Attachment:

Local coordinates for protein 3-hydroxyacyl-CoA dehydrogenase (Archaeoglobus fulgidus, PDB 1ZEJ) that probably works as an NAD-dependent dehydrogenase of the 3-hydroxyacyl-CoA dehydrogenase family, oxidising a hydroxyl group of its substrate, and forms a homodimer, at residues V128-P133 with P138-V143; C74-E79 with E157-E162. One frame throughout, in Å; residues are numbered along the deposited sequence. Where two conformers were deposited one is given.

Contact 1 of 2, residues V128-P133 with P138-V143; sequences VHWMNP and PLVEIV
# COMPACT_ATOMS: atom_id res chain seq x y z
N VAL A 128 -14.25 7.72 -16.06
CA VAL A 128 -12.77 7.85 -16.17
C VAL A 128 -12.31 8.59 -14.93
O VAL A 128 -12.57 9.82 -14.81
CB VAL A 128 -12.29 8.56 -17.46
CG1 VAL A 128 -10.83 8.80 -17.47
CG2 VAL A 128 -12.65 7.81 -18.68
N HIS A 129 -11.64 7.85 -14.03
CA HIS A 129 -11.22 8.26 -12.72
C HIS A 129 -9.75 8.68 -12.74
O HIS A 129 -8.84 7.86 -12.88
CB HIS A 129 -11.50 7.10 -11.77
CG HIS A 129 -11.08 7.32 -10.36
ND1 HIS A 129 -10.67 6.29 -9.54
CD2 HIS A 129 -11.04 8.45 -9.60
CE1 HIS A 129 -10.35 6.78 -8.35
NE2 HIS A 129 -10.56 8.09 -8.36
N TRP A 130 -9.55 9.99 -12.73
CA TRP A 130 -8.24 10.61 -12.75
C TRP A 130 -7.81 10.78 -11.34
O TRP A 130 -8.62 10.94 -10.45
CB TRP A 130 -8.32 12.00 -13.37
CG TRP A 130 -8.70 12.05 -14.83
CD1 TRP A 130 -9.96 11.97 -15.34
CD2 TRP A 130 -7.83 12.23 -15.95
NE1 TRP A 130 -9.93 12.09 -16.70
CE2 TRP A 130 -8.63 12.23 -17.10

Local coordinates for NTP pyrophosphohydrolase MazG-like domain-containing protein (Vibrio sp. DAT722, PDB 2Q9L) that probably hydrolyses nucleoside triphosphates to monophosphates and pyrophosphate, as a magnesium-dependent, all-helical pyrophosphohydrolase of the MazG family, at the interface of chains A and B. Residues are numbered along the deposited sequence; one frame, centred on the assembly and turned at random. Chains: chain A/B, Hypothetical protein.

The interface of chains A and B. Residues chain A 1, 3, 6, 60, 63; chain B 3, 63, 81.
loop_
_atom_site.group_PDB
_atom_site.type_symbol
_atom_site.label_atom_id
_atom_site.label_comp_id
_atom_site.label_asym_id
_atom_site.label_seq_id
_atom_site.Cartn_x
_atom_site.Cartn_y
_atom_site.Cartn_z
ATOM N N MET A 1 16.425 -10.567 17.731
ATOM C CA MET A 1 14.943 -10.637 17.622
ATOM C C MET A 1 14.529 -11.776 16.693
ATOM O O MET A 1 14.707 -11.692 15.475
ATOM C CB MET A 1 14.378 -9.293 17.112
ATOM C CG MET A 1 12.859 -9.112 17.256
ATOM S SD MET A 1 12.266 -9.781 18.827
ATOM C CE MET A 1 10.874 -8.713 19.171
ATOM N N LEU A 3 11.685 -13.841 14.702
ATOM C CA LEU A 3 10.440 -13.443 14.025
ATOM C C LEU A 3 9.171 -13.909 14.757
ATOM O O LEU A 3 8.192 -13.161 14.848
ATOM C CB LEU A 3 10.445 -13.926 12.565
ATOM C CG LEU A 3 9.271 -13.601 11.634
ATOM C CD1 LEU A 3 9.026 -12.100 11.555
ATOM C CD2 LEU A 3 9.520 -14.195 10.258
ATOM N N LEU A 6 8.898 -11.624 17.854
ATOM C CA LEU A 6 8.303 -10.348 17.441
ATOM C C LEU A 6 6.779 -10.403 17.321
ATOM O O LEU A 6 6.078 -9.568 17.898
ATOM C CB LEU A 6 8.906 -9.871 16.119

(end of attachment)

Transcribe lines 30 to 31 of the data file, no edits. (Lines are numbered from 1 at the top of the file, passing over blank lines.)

CE2 TRP A 130 -8.63 12.23 -17.10

Local coordinates for NTP pyrophosphohydrolase MazG-like domain-containing protein (Vibrio sp. DAT722, PDB 2Q9L) that probably hydrolyses nucleoside triphosphates to monophosphates and pyrophosphate, as a magnesium-dependent, all-helical pyrophosphohydrolase of the MazG family, at the interface of chains A and B. Residues are numbered along the deposited sequence; one frame, centred on the assembly and turned at random. Chains: chain A/B, Hypothetical protein.